Faster on Lake Street

Never let a good crisis go to waste. And we have a doozy with COVID-19.

A smart move by the village of Oak Park, therefore, to take advantage of the effective shutdown of many businesses at and near Oak Park Avenue and Lake Street to dive into planned sewer and utility replacement at the intersection. The upshot is that instead of a series of partial closures of the intersection over an extended time period the crossroads will be fully closed by the time you read this editorial.

By closing fully and adding more workers tackling aspects of the major project simultaneously, the work will be completed in 7-10 days rather than the original four-week schedule. More pain, but a time when most everyone is sequestered in their living rooms.

Every good decision the village and project managers can make on the massive rebuilding of Lake Street from Harlem to Euclid (and the more modest repaving of the street from Euclid to Austin Boulevard) is critical. For all the years this project has been contemplated and debated, timing was always set with the goal of having the project — sewers, water mains, utilities, curbs, pavers, fancy streetscaping, new lighting and traffic signals — complete before Thanksgiving. The idea was to give local business a clear shot at a successful holiday season.

Now with independent businesses traumatized by this already extended shutdown, it becomes essential that, when the stay-at-home orders finally end — June 1? — customers can get to their place of business.

The stakes here are consequential for not only business owners but a community spending $15 million to upgrade its downtown for the decades ahead.

Get it right, Cook County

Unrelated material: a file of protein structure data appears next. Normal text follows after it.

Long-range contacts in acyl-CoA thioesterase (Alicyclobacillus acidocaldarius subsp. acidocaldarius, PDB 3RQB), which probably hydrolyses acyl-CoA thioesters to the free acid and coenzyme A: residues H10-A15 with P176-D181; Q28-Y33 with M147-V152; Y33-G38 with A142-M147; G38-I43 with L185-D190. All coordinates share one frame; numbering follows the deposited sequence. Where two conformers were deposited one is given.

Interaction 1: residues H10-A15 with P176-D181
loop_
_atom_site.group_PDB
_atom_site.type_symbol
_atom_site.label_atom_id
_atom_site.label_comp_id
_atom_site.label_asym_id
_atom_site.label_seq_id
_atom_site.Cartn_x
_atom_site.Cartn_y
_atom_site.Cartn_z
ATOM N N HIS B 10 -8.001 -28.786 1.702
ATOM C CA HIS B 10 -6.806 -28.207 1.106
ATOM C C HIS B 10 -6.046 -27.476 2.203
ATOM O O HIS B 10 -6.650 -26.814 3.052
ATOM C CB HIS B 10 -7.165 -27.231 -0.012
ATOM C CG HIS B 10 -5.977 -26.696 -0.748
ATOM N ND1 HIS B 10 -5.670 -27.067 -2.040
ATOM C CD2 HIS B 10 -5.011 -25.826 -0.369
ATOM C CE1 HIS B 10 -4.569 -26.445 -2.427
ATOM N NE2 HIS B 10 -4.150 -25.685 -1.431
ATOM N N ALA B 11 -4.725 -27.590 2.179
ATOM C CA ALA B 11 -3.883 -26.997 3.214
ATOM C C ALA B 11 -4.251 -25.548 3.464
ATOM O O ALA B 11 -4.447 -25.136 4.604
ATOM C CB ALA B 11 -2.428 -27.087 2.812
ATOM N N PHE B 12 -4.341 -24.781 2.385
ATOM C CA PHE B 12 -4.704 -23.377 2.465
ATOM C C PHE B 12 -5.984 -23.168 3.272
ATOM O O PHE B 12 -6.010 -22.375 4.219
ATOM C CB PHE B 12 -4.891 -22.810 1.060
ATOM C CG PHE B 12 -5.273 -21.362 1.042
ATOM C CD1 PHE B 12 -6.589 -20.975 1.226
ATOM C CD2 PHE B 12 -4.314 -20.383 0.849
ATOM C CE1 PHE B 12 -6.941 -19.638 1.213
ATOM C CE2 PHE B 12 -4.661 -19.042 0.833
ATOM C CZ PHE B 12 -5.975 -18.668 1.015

As we suffer through endless — and daily — muddle and blather from the current president related to COVID-19, locals have come to rely on substantially more immediate and accurate information from our hometown and state officials.

Local mayors, including Abu-Taleb in Oak Park, Adduci in River Forest and Hoskins in Forest Park, have grasped that we’ll all deal better and follow the imposed restrictions more closely if we know this virus is all about us. At the city and state level, Lightfoot and Pritzker have been exemplars of plain talk, delivered with context and concern every day at the same hour.

That’s why it has been disturbing, confounding to see the Cook County Department of Public Health so thoroughly botch a public-facing website seemingly designed to tell residents across Cook how many COVID-19 cases are in their town and of any deaths linked to their communities.

Our Growing Community Media reporters discovered this largely unknown site last week after tips from local officials. Since then the site has disappeared, reappeared, crashed, provided conflicting information. All the things a good public health communications strategy should avoid.

Can’t tell you at this moment the status of the site. Can tell you Cook County residents deserve straight information on a crisis that has upended each of our lives.

More Viewpoints

It’s been on our to-do list for some months: Create a weekly digital newsletter to share the thoughtful — sometimes provocative — content of the print version of our Viewpoints section. With page counts limited for now but, stunningly, no shortage of opinionated readers, our need is to share letters and essays that don’t fit in print.

So, with any luck, before the week is over a Wednesday Journal Viewpoints newsletter will hit your inbox. Ken Trainor, as always, will edit the pieces. And he invites you to submit letters and One View essays (500 words max) to him at

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Dan Haley

Dan was one of the three founders of Wednesday Journal in 1980. He’s still here as its four flags – Wednesday Journal, Austin Weekly News, Forest Park Review and Riverside-Brookfield Landmark – make...

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